While in Tel Aviv, we stayed at The Cinema Hotel, in Dizengoff Square. The Cinema Hotel used to be a movie theater, and old movie posters and video cameras comprise the bulk of the hotel’s decor:

IMG_5403 IMG_5405 IMG_5406

Our room was comfortable and clean with a view looking out to the city:

IMG_5407 IMG_5409

Dizengoff Square, where the hotel is located, is an elevated square above a busy road crossing. The highlight of the square is the Dizengoff fountain which, four times a day, puts on a fabulous fire/water/music show. I thought the show wouldn’t be that cool (it’s a fountain, right??), but in the end it turned out to be AWESOME (in my humble opinion). Spoiler alert: there is FIRE in the fountain. YES, REAL FIRE!

IMG_5402IMG_5488

Can’t get over that one. In addition to the fountain, there was also an antiques market at the square on Friday selling clothes, books, and basically every knick-knack you can think of:

IMG_5416 IMG_5417

We were also right next to the Dizengoff shopping area (essentially like any American shopping mall) and the Dizengoff tower:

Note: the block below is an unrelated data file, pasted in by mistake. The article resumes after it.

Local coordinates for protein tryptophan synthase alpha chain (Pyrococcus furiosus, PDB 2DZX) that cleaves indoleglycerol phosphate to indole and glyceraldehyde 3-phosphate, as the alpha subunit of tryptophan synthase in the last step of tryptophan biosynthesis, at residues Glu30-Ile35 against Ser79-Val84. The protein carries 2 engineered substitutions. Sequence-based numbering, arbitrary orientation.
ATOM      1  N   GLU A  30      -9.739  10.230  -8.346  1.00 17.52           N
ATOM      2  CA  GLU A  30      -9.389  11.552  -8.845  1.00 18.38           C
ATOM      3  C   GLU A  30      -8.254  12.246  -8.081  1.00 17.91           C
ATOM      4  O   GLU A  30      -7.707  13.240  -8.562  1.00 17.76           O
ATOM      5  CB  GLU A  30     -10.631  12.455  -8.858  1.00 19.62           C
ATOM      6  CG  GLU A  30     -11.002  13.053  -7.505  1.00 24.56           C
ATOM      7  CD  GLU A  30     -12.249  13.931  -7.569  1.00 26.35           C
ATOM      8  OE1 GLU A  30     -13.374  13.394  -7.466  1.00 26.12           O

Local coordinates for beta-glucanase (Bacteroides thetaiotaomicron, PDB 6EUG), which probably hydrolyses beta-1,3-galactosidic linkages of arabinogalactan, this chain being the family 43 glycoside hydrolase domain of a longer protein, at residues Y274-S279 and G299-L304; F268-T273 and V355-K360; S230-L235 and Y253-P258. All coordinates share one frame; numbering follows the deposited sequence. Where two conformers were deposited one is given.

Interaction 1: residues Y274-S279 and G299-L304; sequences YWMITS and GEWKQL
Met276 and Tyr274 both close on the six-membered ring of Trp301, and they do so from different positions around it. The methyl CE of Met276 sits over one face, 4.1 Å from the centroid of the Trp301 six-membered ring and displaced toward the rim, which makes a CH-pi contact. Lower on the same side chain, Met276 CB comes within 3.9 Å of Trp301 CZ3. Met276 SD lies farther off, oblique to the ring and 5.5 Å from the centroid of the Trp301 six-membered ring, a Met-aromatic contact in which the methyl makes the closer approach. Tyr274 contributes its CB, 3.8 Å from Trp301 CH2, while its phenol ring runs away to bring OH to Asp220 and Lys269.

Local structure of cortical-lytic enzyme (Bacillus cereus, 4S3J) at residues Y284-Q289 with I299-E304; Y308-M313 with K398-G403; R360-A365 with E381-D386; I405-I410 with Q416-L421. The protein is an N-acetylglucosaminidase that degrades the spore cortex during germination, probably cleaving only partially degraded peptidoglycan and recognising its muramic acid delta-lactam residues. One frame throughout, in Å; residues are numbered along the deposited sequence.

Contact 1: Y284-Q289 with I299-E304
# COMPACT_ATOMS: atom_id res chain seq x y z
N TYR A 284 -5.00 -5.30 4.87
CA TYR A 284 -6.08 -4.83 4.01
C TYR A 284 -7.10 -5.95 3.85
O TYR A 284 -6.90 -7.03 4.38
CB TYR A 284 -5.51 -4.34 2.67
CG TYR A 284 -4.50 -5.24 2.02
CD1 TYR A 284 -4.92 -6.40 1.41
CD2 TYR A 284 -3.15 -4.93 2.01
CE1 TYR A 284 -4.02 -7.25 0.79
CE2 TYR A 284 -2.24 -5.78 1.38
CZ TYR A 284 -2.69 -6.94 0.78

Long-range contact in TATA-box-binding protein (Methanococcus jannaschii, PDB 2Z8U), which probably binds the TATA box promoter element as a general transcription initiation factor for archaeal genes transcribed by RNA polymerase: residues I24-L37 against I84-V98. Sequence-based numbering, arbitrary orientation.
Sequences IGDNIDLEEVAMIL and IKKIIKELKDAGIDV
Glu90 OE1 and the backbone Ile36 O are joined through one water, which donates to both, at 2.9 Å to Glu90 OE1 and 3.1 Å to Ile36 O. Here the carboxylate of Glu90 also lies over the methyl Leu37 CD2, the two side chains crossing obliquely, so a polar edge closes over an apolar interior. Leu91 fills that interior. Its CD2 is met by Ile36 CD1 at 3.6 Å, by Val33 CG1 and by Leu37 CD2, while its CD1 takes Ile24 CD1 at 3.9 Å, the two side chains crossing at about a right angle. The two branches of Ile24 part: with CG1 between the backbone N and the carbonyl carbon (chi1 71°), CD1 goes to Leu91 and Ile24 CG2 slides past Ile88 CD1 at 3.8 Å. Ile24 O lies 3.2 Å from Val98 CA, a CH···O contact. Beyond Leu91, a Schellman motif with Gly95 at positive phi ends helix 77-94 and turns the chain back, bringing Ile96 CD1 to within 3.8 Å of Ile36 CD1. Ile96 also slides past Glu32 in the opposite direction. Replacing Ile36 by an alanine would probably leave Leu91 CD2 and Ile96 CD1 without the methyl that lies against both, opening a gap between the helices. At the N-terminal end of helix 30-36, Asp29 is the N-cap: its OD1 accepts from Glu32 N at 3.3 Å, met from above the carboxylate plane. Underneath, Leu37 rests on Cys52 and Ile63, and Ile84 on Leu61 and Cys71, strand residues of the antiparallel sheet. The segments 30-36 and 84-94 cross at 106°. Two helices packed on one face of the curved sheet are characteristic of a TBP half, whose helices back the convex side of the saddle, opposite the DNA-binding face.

IMG_5467 IMG_5468

Breakfast was included with our room, and the hotel offered a fairly typical Israeli breakfast spread – eggs, cheese, bread, vegetables, fish, fruit, coffee, juice, yogurts:

IMG_5411 IMG_5413 IMG_5414 IMG_5415

In addition to breakfast, we also got a free happy hour at the hotel which included snacks, wine, and great views off of the hotel’s terrace:

IMG_5473 IMG_5474 IMG_5471IMG_5475

We saw this fun sculpture on a neighboring building:

IMG_5478

On our first day there, we rented bikes through Tel Aviv’s bike-sharing program, Tel-O-Fun:

IMG_5418 IMG_5419

We biked about an hour north of the city center, primarily on protected bike paths along the beach promenade:

IMG_5425 IMG_5420 IMG_5422

Along the way, we got some great views of people heading out for a beach day, and we also saw a portable beach library!

IMG_5424 IMG_5423

Originally, our plan was to bike to the Yitzhak Rabin Center and view their exhibits, but we ended up getting to the museum too late (it closed early on Fridays), so we had to satisfy ourselves with looking around some of the HUGE (and, oddly, empty) rooms of the building:

IMG_5429 IMG_5430

Instead of more biking, we decided to walk back to the city center…which turned into quite a journey!

We meandered our way along the Yarkon River for a bit…

IMG_5426